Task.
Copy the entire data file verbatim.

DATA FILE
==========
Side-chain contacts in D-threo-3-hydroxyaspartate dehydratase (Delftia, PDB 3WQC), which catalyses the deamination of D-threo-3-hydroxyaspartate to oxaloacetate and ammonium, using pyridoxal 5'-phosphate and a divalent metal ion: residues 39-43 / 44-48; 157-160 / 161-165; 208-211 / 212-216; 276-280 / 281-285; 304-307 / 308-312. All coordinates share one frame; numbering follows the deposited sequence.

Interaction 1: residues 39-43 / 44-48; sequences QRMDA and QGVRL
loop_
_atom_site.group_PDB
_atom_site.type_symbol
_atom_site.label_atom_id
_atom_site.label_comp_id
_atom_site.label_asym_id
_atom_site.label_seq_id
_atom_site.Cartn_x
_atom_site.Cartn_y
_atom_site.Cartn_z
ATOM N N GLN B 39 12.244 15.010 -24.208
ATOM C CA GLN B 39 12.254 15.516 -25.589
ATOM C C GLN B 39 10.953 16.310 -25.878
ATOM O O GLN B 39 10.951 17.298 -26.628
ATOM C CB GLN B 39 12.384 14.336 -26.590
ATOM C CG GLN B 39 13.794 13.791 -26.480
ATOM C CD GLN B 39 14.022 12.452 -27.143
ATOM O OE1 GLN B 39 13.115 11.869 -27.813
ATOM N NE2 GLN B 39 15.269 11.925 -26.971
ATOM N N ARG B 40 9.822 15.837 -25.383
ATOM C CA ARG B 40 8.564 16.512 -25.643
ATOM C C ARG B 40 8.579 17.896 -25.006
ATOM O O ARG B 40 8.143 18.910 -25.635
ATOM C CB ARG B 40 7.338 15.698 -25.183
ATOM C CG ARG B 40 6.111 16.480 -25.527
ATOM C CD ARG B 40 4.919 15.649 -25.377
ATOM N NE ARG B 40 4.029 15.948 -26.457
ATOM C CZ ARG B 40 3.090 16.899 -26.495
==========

Side-chain contacts in D-threo-3-hydroxyaspartate dehydratase (Delftia, PDB 3WQC), which catalyses the deamination of D-threo-3-hydroxyaspartate to oxaloacetate and ammonium, using pyridoxal 5'-phosphate and a divalent metal ion: residues 39-43 / 44-48; 157-160 / 161-165; 208-211 / 212-216; 276-280 / 281-285; 304-307 / 308-312. All coordinates share one frame; numbering follows the deposited sequence.

Interaction 1: residues 39-43 / 44-48; sequences QRMDA and QGVRL
loop_
_atom_site.group_PDB
_atom_site.type_symbol
_atom_site.label_atom_id
_atom_site.label_comp_id
_atom_site.label_asym_id
_atom_site.label_seq_id
_atom_site.Cartn_x
_atom_site.Cartn_y
_atom_site.Cartn_z
ATOM N N GLN B 39 12.244 15.010 -24.208
ATOM C CA GLN B 39 12.254 15.516 -25.589
ATOM C C GLN B 39 10.953 16.310 -25.878
ATOM O O GLN B 39 10.951 17.298 -26.628
ATOM C CB GLN B 39 12.384 14.336 -26.590
ATOM C CG GLN B 39 13.794 13.791 -26.480
ATOM C CD GLN B 39 14.022 12.452 -27.143
ATOM O OE1 GLN B 39 13.115 11.869 -27.813
ATOM N NE2 GLN B 39 15.269 11.925 -26.971
ATOM N N ARG B 40 9.822 15.837 -25.383
ATOM C CA ARG B 40 8.564 16.512 -25.643
ATOM C C ARG B 40 8.579 17.896 -25.006
ATOM O O ARG B 40 8.143 18.910 -25.635
ATOM C CB ARG B 40 7.338 15.698 -25.183
ATOM C CG ARG B 40 6.111 16.480 -25.527
ATOM C CD ARG B 40 4.919 15.649 -25.377
ATOM N NE ARG B 40 4.029 15.948 -26.457
ATOM C CZ ARG B 40 3.090 16.899 -26.495